“Crow, do look at Ethelrida’s face! Did you ever see one so idiotically blissful, except when she has been kissed by the person she loves?”
“Well, how do you know that is not the case with our dear Ethelrida?” grunted the Crow. “She did not come out for a walk. You had better count up, and see who else stayed at home!”
So Lady Anningford began laughingly. The idea was too impossible, but she must reason it out.
“There was Lord Melton but Lady Melton stayed behind, too, and the Thornbys—all impossible. There was no one else except Tristram, who I know was in the smoking-room, with a fearful headache, and Mr. Markrute, who was with the Duke.”
“Was he with the Duke?” queried the Crow.
“Crow!” almost gasped Lady Anningford. “Do you mean to tell me that you think Ethelrida would have her face looking like that about a foreigner! My dear friend, you must have taken leave of your seven senses—” and then she paused, for several trifles came back to her recollection, connected with these two, which, now that the Crow had implanted a suspicion in her breast, began to assume considerable proportions.
Ethelrida had talked of most irrelevant matters always during their good-night chats, unless the subject happened to be Zara, and she had never once mentioned Mr. Markrute personally or given any opinion about him; and yet, as Anne had seen, they had often talked. There must be something in it, but that was not enough to account for Ethelrida’s face. A pale, rather purely colorless complexion like hers did not suddenly change to bright scarlet cheeks, without some practical means! And, as Anne very well knew, kisses were a very practical means! But her friend Ethelrida would never allow any man to kiss her, unless she had promised to marry him. Now, if it had been Lily Opie, she could not have been so sure, though she hoped she could be sure of any nice girl; but about Ethelrida she could take her oath. It followed, as Ethelrida had been quite pale at lunch and was not a person who went to sleep over fires, something extraordinary must have happened—but what?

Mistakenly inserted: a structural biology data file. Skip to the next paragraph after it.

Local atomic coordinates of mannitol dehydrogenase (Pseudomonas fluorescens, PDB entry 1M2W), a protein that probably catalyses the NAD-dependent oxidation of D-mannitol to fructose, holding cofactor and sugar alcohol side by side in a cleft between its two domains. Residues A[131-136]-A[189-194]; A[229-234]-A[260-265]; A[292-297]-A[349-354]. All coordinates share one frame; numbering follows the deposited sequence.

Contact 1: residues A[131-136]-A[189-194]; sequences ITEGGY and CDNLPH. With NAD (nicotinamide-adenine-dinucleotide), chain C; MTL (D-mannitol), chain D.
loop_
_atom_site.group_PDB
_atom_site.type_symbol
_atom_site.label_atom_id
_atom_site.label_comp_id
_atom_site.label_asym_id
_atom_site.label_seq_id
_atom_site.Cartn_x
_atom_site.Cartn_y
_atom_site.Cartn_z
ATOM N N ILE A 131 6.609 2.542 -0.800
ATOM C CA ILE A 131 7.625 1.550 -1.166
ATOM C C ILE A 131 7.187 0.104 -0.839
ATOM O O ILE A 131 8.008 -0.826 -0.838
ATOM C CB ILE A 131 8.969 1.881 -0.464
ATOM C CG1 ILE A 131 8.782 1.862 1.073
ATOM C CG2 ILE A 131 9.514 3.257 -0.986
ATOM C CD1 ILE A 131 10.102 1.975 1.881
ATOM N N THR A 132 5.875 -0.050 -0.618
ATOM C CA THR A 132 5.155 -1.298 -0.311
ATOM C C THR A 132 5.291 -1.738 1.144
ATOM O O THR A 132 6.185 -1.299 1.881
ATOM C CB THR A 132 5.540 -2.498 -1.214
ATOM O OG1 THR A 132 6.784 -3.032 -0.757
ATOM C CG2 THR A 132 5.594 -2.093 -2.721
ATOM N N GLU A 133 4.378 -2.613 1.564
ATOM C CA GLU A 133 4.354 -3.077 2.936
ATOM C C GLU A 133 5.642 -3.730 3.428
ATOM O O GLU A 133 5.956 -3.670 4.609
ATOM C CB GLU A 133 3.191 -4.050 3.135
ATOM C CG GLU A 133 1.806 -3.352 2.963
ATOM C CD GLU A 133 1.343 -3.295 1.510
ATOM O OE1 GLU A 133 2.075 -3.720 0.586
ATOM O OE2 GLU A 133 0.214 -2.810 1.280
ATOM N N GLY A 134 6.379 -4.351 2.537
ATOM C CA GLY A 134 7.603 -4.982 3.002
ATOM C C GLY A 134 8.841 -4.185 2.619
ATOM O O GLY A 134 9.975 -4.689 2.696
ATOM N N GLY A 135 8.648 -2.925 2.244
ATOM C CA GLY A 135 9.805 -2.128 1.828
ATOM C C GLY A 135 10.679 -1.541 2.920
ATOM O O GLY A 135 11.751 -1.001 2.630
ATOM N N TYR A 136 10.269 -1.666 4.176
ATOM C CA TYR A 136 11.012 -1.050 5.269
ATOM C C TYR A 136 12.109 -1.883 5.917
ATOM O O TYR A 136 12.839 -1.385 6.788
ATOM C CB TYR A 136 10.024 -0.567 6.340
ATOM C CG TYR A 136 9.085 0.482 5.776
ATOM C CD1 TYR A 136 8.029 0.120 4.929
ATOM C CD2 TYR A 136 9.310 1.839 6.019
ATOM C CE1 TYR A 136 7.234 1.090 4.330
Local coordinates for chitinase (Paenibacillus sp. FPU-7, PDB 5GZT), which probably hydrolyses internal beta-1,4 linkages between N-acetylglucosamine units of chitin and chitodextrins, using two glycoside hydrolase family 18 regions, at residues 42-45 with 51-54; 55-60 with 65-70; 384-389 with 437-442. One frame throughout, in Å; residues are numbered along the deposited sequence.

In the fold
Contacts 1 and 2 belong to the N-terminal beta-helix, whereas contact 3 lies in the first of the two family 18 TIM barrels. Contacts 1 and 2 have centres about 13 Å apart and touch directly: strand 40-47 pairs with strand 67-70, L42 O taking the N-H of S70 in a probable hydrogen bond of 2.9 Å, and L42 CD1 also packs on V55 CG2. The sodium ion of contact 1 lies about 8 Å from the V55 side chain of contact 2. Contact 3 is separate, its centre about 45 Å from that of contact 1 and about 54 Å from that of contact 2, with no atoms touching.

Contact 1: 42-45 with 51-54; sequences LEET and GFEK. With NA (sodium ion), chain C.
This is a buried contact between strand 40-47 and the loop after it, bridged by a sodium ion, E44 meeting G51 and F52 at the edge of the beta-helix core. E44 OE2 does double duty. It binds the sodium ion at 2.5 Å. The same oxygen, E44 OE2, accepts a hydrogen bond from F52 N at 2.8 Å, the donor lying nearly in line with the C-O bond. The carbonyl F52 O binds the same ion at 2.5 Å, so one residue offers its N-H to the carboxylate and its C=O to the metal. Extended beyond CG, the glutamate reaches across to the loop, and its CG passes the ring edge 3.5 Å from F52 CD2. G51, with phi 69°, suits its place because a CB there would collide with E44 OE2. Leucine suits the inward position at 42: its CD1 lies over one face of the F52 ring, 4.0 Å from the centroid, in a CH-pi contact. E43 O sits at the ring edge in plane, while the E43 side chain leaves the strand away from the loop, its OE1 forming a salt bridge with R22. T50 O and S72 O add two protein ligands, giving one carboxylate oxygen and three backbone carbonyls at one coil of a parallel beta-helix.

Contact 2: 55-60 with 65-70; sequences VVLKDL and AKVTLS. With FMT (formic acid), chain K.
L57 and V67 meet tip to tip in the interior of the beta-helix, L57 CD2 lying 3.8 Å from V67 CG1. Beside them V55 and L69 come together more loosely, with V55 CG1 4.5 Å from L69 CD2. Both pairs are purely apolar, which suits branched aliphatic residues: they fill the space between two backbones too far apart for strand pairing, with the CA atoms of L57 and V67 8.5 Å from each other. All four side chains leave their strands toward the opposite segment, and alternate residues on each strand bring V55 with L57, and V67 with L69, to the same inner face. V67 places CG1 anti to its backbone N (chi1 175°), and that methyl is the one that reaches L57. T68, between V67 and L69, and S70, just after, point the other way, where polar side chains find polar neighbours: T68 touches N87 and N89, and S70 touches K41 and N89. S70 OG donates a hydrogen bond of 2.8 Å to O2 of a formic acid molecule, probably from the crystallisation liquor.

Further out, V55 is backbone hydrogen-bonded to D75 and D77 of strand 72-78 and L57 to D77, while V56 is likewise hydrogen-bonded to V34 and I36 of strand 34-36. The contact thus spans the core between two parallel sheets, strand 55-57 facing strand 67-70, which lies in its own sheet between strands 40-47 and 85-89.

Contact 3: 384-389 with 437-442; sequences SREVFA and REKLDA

“Crow, dear, I have never been so thrilled in my life,” she said, after her thoughts had come to this stage. “The lurid tragedy of the honeymoon pair cannot compare in interest to anything connected with my sweet Ethelrida, for me, so it is your duty to put that horribly wise, cynical brain of yours to work and unravel me this mystery. Look, here is Mr. Markrute coming in—let us watch his face!”
But, although they subjected the financier to the keenest good-natured scrutiny, he did not show a sign or give them any clue. He sat down quietly, and began talking casually to the group by the tea-table, while he methodically spread his bread and butter with blackberry jam. Such delicious schoolroom teas the company indulged in, at the hospitable tea-table of Montfitchet! He did not seem to be even addressing Ethelrida. What could it be?